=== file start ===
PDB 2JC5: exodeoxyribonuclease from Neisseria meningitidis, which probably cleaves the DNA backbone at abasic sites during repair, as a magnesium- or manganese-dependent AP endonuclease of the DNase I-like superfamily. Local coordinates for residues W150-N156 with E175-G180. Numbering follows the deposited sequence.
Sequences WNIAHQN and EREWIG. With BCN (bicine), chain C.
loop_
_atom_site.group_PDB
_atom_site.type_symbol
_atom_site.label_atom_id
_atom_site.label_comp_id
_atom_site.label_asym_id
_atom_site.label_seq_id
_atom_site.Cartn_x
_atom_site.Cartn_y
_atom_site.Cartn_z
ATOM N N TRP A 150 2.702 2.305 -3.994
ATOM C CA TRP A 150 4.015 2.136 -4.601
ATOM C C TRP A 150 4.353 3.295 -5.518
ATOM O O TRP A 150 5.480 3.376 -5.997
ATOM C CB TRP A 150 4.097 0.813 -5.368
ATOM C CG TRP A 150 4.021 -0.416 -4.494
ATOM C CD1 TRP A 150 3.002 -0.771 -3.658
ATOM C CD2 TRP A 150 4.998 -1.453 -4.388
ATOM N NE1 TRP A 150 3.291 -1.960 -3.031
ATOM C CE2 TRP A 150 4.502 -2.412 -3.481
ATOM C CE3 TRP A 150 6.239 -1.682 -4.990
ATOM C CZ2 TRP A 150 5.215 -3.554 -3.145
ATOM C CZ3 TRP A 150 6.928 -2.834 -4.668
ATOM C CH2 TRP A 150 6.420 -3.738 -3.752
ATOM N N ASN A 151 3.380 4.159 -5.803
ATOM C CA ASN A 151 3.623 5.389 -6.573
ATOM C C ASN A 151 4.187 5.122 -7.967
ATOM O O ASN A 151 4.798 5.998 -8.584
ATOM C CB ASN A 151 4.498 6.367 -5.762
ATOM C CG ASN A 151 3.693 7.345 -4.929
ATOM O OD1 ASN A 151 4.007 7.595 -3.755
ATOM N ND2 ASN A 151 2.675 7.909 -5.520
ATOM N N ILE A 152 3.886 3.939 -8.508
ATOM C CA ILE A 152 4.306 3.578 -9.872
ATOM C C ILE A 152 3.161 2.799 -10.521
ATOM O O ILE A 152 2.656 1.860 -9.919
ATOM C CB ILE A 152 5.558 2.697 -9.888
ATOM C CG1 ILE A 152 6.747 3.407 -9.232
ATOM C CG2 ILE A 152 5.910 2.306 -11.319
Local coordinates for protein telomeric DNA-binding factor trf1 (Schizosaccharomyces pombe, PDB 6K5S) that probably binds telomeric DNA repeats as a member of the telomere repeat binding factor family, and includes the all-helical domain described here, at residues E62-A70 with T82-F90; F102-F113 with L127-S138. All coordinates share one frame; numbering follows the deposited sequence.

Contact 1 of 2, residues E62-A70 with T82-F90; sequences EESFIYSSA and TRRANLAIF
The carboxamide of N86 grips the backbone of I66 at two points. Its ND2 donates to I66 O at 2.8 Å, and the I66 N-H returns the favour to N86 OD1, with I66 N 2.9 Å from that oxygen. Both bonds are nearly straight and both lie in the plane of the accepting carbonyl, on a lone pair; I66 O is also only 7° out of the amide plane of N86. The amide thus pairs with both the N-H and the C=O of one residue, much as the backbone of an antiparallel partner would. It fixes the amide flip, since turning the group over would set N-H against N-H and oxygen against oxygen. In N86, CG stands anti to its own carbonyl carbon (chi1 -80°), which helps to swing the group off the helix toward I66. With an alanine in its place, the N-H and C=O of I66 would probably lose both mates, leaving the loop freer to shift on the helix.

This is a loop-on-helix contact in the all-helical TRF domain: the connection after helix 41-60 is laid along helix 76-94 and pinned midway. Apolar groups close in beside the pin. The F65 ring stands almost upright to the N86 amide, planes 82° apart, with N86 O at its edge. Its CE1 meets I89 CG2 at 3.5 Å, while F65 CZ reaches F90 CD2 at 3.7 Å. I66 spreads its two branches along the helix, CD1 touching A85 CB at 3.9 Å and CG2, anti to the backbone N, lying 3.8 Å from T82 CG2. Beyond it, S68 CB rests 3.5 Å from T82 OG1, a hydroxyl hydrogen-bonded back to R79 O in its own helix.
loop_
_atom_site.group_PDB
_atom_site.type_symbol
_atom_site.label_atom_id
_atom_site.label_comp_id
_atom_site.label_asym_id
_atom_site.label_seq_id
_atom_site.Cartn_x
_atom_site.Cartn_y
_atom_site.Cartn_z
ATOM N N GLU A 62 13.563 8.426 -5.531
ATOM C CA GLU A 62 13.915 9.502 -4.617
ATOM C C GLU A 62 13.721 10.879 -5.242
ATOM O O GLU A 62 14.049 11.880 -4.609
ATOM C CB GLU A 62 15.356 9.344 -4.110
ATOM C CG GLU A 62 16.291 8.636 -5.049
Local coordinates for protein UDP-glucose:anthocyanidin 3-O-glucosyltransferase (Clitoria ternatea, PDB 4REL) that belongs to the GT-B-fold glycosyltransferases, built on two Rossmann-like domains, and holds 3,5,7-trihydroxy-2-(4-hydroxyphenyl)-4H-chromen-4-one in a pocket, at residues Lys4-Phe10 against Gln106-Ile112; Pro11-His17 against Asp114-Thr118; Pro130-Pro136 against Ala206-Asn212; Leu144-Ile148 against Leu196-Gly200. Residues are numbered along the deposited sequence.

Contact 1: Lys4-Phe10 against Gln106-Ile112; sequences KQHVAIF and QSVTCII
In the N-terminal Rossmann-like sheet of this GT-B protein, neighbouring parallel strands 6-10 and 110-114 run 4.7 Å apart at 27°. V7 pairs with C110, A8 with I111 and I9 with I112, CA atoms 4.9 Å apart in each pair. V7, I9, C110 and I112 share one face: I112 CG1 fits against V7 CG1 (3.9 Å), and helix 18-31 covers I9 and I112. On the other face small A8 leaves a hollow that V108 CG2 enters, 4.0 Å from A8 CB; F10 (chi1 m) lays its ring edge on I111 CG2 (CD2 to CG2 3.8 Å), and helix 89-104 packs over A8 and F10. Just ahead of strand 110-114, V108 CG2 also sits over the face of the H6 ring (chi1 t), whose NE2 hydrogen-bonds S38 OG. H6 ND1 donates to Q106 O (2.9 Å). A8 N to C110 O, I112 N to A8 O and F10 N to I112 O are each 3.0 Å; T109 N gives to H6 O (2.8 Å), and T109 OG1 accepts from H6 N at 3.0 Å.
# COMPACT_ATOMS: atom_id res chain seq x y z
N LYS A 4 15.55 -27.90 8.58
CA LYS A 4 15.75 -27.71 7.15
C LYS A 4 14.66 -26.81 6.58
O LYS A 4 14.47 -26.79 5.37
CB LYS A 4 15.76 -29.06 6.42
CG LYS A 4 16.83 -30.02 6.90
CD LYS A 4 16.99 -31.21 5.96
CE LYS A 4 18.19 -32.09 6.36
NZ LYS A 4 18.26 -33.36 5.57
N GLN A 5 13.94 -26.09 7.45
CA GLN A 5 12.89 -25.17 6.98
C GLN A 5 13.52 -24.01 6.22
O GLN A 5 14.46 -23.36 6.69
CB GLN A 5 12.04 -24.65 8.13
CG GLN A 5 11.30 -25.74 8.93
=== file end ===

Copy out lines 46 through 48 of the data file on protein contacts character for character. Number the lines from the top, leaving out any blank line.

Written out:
loop_
_atom_site.group_PDB
_atom_site.type_symbol